(moisture content, porosity, and acidity). Yeast activity was studied in dough which had been
produced using activated water and combined plant extract additives. An Altami-136T optical
microscope (Altami, Russia) was used to study the activity of yeast cells. The effects of activated
water and combined plant extract additives were analysed by examining the microstructure.
Microscopic studies were carried out using a Jeol JEM-2100 electron microscope (Jeol Ltd,
Japan). The results confirm that activated water and combined plant extract additives may be used
to improve the quality of fresh bread.

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1386–1398 L. Nilova, N. Naumenko, I. Kalinina
A Study of the Forms of Bound Water in Bread and Bakery Products using Differential Thermal Analysis
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A Study of the Forms of Bound Water in Bread and Bakery Products using Differential Thermal Analysis

L. Nilova¹, N. Naumenko²*, I. Kalinina²

¹Peter the Great St. Petersburg Polytechnic University, Institute of Industrial Management, Economics and Trade, Graduate School of Commodity and Service, Novorossiyskaya Street 50, 194021, Saint-Petersburg, Russia;
²South Ural State University, Higher School of Medicine and Biology, Department of Food and Biotechnology, 85 Lenina Avenue, 454080, Chelyabinsk, Russia;
* Correspondence: naumenko_natalya@mail.ru

Abstract:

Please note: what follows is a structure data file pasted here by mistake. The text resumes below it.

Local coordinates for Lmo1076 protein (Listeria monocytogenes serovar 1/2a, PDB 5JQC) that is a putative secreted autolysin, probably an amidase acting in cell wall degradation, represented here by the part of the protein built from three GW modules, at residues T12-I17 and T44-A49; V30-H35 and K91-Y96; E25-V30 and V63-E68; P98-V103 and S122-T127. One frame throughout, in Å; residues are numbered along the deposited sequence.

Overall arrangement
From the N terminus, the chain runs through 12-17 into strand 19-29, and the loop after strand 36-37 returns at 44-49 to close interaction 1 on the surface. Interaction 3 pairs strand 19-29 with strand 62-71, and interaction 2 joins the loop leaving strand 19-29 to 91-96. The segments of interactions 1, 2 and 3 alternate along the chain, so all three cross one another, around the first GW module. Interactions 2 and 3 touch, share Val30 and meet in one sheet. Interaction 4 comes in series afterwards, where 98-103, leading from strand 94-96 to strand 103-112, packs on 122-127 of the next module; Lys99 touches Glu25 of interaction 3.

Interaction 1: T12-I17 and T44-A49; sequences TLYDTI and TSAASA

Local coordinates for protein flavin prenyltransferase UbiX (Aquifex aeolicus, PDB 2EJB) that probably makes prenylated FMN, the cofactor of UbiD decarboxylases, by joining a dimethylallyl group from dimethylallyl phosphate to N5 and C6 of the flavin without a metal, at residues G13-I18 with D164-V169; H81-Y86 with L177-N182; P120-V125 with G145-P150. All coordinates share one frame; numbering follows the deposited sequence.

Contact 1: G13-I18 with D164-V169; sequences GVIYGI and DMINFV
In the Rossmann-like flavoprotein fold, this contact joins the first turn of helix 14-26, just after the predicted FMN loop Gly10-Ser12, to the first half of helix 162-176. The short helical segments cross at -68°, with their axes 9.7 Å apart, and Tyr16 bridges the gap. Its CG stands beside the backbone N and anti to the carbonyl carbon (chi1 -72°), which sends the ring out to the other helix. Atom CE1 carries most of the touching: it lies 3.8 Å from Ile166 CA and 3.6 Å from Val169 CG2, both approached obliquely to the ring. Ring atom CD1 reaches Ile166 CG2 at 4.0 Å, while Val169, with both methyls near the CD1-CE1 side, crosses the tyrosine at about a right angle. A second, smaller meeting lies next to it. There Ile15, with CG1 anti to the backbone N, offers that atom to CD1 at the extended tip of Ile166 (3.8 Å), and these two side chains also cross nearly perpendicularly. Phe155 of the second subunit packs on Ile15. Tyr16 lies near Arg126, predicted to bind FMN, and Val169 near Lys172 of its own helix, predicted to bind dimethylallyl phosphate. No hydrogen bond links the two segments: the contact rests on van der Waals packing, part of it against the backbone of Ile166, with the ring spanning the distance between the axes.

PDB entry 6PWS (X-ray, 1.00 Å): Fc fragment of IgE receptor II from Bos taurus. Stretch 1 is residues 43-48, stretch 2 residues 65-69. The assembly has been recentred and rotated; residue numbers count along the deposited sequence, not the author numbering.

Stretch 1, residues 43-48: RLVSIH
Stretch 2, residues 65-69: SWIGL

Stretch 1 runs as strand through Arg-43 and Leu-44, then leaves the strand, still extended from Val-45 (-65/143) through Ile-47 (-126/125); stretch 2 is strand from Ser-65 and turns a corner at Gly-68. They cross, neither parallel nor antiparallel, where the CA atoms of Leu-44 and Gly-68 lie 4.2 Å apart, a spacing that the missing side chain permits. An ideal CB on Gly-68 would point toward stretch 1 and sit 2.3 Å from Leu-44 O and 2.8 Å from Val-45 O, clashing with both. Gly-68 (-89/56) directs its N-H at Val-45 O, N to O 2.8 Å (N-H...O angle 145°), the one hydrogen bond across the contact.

The objective is to study the forms of bound water in bread and bakery products using differential thermal analysis, changes to these forms corresponding to different recipe components, and changes occurring during storage. The subject of this research are bread and bakery products made of wheat flour (with gluten content of 28.5%, and ash content of 0.55%): without added fat; with tap water or activated water used for dough mixing; with varying fat content (4 and 14%); protein-enriched with cedar nut flour (5%); and dietary (food) fiberenriched with red-fruited mountain ash and sea buckthorn powder (5%). The reference samples of bread and bakery products were stored in plastic film bags at 20 ± 2 °C for a period of 72 hours. The freshness was monitored by changes in the physical-chemical parameters (moisture content, swelling capacity, friability). The various forms of bound water were determined using the method of differential thermal analysis on a simultaneous TGA-DTA/DSC thermogravimetric analyzer, with a programmable temperature regime. Based on the obtained digital data on thermogram (TG) change, using Pearson’s criterion, a mathematical model has been created to identify the linear sections with a different inclination angle which are characterized by a constant rate of water removal. For all studied samples of bakery products, 6 linear sections were identified, but statistically significant results were obtained for sections III, IV and V, with the exception of section III for bakery products with cedar flour. Use of activated water, fat, and additives of cedar flour, powders of red-fruited mountain ash and seabuckthorn in the production of bread and bakery products leads to redistribution of water forms, which is confirmed by changes in the boundaries of the linear sections, both for freshly made products and for products after storage. As a result, these products stay fresh longer.